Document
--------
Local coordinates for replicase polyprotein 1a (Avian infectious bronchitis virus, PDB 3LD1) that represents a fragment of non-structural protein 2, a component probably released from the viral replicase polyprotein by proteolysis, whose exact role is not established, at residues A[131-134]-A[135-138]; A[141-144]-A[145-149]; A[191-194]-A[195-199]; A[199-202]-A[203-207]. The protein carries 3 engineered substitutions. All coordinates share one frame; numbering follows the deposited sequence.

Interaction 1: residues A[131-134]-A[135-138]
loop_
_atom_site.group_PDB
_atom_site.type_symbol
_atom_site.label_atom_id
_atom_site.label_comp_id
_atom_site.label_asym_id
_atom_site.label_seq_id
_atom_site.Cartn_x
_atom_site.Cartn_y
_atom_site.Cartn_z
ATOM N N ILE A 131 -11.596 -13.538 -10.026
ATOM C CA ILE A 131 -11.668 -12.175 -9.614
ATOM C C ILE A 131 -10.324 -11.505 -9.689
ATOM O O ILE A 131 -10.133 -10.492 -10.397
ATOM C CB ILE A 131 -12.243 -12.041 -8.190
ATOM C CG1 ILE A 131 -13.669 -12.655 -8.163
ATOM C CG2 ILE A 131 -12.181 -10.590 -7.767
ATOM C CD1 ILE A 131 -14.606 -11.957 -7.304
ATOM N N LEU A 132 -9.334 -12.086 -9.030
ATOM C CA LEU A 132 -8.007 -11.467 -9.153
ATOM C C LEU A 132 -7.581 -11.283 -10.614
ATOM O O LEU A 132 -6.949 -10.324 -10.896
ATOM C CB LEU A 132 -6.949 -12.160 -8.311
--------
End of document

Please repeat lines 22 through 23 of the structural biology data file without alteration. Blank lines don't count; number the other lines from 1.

ATOM C CA LEU A 132 -8.007 -11.467 -9.153
ATOM C C LEU A 132 -7.581 -11.283 -10.614